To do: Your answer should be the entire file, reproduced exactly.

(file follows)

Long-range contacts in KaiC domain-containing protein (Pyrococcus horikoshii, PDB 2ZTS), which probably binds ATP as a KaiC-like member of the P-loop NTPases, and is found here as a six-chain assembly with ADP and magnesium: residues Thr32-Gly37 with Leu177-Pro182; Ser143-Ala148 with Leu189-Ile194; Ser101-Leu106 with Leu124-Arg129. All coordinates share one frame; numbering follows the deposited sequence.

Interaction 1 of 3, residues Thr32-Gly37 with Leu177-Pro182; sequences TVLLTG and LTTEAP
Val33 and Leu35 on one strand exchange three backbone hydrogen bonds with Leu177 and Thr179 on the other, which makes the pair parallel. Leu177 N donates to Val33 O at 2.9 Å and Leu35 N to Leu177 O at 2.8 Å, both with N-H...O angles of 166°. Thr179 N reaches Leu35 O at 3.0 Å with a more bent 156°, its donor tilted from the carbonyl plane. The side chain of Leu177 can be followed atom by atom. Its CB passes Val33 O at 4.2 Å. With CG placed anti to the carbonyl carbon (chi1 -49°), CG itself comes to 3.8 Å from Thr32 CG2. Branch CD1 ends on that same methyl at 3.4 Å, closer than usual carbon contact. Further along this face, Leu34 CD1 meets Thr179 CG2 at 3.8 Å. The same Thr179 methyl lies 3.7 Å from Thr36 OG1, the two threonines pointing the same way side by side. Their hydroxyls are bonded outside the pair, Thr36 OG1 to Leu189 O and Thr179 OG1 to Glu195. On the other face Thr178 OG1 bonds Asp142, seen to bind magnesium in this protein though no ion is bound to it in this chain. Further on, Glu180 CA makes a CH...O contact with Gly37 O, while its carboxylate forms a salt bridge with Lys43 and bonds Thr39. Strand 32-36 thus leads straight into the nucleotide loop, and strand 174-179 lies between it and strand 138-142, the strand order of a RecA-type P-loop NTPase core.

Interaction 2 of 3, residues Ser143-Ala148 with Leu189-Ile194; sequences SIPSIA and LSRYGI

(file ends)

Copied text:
Long-range contacts in KaiC domain-containing protein (Pyrococcus horikoshii, PDB 2ZTS), which probably binds ATP as a KaiC-like member of the P-loop NTPases, and is found here as a six-chain assembly with ADP and magnesium: residues Thr32-Gly37 with Leu177-Pro182; Ser143-Ala148 with Leu189-Ile194; Ser101-Leu106 with Leu124-Arg129. All coordinates share one frame; numbering follows the deposited sequence.

Interaction 1 of 3, residues Thr32-Gly37 with Leu177-Pro182; sequences TVLLTG and LTTEAP
Val33 and Leu35 on one strand exchange three backbone hydrogen bonds with Leu177 and Thr179 on the other, which makes the pair parallel. Leu177 N donates to Val33 O at 2.9 Å and Leu35 N to Leu177 O at 2.8 Å, both with N-H...O angles of 166°. Thr179 N reaches Leu35 O at 3.0 Å with a more bent 156°, its donor tilted from the carbonyl plane. The side chain of Leu177 can be followed atom by atom. Its CB passes Val33 O at 4.2 Å. With CG placed anti to the carbonyl carbon (chi1 -49°), CG itself comes to 3.8 Å from Thr32 CG2. Branch CD1 ends on that same methyl at 3.4 Å, closer than usual carbon contact. Further along this face, Leu34 CD1 meets Thr179 CG2 at 3.8 Å. The same Thr179 methyl lies 3.7 Å from Thr36 OG1, the two threonines pointing the same way side by side. Their hydroxyls are bonded outside the pair, Thr36 OG1 to Leu189 O and Thr179 OG1 to Glu195. On the other face Thr178 OG1 bonds Asp142, seen to bind magnesium in this protein though no ion is bound to it in this chain. Further on, Glu180 CA makes a CH...O contact with Gly37 O, while its carboxylate forms a salt bridge with Lys43 and bonds Thr39. Strand 32-36 thus leads straight into the nucleotide loop, and strand 174-179 lies between it and strand 138-142, the strand order of a RecA-type P-loop NTPase core.

Interaction 2 of 3, residues Ser143-Ala148 with Leu189-Ile194; sequences SIPSIA and LSRYGI